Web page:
3 great ASX shares I want to buy in the next bear market

These stocks would be too good to miss, in my opinion.

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The ASX share market is currently trading at close to its recent all-time high. It could keep climbing in the long term if supportive factors become stronger, such as rising business profits and/or reductions in the interest rate. However, you never know when the next bear market is going to happen.

I'm not forecasting when there's going to be a crash or by how much the fall could be. However, history has shown that crashes do regularly happen – the share market is not rational 100% of the time – sometimes it becomes too exuberant, and occasionally a black swan event happens.

If there is another crash, there are at least three ASX shares that I'd look to buy.

Australian Ethical Investment Ltd (ASX: AEF)

Australian Ethical is a fund manager that aims to provide investors with funds that have a high level of ethics. For example, it avoids investing in sectors like oil and tobacco.

If we look at the Australian Ethical share price over the last five years, we can see there has been enormous volatility.

But, in funds under management (FUM) terms, it has been more stable and the growth has been pleasing.

A fall in the share market naturally hurts the FUM. I think that can prove to be a good time to buy the ASX share, with the future recovery in mind. But, with the company benefiting from sizeable superannuation payments every quarter, it continues to experience good FUM inflows.

I think long-term FUM growth can help the company's operating leverage, boosting its profit margins and ultimately helping the bottom line.

Any short-term pullback would be appealing to me.

Nick Scali Limited (ASX: NCK)

Nick Scali is one of the largest retailers of furniture in Australia, with its Nick Scali and Plush brands. Unsurprisingly, demand for sofas doesn't seem to be consistent through the economic cycle, and investors can sometimes become worried about the outlook for discretionary spending.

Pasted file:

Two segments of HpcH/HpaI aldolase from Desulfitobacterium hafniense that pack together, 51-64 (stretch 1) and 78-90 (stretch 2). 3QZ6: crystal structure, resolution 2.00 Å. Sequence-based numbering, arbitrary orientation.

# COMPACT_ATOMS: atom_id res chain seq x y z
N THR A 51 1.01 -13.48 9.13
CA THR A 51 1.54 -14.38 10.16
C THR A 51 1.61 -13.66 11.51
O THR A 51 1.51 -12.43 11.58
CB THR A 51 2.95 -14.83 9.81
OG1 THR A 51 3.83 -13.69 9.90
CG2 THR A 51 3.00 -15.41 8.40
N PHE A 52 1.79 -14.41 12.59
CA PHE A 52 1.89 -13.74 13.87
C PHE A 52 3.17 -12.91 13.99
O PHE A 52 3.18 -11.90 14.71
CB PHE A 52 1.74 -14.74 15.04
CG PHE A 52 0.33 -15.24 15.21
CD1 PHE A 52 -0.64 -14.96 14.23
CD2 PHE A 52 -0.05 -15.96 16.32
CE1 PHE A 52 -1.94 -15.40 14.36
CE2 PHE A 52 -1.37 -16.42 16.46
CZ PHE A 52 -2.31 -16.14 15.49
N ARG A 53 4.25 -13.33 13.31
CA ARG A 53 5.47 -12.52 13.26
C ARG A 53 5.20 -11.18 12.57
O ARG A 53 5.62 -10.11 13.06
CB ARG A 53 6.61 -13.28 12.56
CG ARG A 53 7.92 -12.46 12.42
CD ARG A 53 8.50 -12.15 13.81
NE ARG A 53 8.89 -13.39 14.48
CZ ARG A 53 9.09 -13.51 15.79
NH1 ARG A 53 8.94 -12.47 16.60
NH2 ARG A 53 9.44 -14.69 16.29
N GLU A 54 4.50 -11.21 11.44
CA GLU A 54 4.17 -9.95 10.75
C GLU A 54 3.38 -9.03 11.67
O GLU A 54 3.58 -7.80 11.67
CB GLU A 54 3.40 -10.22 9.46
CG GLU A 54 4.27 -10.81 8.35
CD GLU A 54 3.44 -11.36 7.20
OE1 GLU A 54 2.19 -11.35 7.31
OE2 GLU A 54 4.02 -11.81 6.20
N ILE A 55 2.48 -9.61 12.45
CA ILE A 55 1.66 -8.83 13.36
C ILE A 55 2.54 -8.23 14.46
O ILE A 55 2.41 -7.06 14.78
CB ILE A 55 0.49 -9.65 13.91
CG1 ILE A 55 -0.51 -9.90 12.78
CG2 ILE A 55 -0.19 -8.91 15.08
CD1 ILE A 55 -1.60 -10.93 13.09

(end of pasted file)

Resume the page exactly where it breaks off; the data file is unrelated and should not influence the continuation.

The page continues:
At the moment, investors are excited again about the prospects of the company – its written sales book is performing well, despite weaker economic conditions. In January 2024, written sales orders were up 3.6%.

Nick Scali has proven to be a great business – it earns a high return on equity (ROE) and typically pays an appealing dividend yield.

If the ASX share is able to expand more internationally – in New Zealand and perhaps other countries – then it could have a longer growth runway than some investors are giving it credit.

The potential store rollout in Australia for Nick Scali and Plush is compelling. Possible growth from its online store could also be helpful in the long term.

Wesfarmers Ltd (ASX: WES)

Wesfarmers is one of the highest-quality ASX shares Aussies can buy, in my opinion. Bunnings and Kmart have done an exceptional job of growing to their current market-leading positions while achieving large profits and making strong returns on capital for investors.

The last five years have shown how volatile the Wesfarmers share price can be, but it has also demonstrated the strength of the company and its resilient profit.

Its expansion into a sector like healthcare makes a lot of sense because of the ageing tailwinds, and it also brings defensive earnings.

Wesfarmers has been a strong performer for a long time. I'm expecting more volatility in the future, but I'll be there to pounce on any significant declines – I think it's a great ASX share and worth being in almost any investor's portfolio.

Motley Fool contributor Tristan Harrison has no position in any of the stocks mentioned. The Motley Fool Australia's parent company Motley Fool Holdings Inc. has positions in and has recommended Australian Ethical Investment and Wesfarmers. The Motley Fool Australia has positions in and has recommended Wesfarmers. The Motley Fool Australia has recommended Australian Ethical Investment and Nick Scali. The Motley Fool has a disclosure policy. This article contains general investment advice only (under AFSL 400691). Authorised by Scott Phillips.

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